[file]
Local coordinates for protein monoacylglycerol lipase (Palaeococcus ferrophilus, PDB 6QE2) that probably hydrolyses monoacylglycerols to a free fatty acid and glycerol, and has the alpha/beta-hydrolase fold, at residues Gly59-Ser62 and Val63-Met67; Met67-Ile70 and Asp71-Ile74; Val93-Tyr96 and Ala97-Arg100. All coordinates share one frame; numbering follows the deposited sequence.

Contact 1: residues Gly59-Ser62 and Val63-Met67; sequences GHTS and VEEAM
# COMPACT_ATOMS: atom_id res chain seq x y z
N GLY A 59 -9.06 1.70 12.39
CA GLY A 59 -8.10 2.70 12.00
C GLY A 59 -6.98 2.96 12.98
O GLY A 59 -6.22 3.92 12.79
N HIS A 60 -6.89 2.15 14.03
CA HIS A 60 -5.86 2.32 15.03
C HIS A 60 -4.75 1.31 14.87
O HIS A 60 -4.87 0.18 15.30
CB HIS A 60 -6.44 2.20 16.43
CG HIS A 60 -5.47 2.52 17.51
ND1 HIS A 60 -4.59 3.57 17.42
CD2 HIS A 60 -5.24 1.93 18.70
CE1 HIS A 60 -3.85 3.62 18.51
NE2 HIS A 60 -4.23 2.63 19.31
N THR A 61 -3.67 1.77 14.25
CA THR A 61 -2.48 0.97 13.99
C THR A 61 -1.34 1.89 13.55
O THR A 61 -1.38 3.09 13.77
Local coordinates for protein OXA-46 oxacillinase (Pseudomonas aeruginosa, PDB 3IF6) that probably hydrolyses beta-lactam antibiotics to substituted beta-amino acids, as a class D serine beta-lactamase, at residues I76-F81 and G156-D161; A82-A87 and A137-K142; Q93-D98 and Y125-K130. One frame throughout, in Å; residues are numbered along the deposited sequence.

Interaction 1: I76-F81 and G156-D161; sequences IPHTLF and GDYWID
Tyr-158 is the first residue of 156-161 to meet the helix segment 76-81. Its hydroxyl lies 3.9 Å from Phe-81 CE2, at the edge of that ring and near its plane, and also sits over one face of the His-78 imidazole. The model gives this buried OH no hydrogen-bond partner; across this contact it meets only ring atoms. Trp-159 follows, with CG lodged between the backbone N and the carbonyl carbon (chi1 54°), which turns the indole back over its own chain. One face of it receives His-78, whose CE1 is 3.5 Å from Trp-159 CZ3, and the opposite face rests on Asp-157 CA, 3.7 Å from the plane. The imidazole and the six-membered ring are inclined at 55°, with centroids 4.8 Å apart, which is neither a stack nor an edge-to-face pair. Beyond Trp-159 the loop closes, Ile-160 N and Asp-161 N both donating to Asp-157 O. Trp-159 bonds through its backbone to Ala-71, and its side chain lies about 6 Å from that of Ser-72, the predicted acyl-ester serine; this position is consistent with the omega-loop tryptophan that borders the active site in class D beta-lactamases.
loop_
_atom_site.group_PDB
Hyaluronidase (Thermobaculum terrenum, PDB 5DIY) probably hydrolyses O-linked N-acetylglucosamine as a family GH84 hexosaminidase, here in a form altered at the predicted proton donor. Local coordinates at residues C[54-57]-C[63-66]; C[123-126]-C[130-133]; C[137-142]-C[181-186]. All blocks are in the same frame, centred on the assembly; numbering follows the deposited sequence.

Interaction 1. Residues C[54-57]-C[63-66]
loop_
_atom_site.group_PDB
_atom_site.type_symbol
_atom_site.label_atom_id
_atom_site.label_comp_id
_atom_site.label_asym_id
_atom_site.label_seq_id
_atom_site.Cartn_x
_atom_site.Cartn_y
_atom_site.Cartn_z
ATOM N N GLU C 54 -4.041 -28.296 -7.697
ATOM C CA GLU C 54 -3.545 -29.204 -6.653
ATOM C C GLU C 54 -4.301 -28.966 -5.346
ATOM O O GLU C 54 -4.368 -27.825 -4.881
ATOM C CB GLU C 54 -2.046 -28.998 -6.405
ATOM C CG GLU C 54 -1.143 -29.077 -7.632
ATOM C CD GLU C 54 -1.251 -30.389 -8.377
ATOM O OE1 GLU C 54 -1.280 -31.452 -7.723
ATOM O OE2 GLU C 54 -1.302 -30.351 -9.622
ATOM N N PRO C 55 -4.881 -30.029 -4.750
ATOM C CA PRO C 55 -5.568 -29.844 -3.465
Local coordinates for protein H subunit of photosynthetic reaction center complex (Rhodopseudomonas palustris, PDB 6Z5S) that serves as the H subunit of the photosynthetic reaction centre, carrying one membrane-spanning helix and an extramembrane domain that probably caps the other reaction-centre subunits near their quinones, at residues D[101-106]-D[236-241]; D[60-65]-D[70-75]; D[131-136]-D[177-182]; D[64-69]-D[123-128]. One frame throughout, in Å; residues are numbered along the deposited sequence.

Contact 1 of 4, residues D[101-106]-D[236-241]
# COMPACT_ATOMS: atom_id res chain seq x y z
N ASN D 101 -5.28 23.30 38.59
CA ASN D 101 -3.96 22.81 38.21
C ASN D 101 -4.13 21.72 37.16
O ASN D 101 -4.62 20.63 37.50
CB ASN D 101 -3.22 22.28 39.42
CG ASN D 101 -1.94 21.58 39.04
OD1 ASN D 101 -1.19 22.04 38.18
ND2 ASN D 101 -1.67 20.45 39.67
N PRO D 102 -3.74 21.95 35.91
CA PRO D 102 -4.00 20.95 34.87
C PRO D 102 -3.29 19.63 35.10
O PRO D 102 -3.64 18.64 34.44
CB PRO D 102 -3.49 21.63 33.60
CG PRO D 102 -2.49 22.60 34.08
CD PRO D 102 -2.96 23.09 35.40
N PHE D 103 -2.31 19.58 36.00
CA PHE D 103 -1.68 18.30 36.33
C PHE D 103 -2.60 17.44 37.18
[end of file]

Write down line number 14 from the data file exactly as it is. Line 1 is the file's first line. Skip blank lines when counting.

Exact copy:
ND1 HIS A 60 -4.59 3.57 17.42